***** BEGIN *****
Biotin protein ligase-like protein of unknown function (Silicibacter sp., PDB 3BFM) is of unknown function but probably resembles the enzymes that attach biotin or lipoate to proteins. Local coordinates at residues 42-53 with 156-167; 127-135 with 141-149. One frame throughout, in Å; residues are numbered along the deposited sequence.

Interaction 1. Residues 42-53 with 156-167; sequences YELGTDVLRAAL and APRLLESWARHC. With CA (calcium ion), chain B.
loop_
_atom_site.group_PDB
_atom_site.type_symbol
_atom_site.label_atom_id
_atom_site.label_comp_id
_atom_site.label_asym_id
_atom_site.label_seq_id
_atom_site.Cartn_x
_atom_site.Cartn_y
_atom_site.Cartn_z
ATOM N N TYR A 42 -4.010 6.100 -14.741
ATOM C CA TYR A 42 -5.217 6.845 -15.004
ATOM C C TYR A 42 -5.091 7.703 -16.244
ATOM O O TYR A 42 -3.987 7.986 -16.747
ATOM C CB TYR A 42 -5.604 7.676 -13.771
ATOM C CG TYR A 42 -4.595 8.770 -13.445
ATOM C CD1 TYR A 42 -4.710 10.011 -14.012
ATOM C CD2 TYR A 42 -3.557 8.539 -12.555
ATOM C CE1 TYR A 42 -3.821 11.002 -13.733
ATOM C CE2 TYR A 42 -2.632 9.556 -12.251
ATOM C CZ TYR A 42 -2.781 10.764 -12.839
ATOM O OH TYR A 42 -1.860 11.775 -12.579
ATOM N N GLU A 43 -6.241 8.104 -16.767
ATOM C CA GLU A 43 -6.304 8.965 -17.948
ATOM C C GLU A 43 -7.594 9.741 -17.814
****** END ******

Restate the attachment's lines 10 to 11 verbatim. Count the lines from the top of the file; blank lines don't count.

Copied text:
_atom_site.Cartn_x
_atom_site.Cartn_y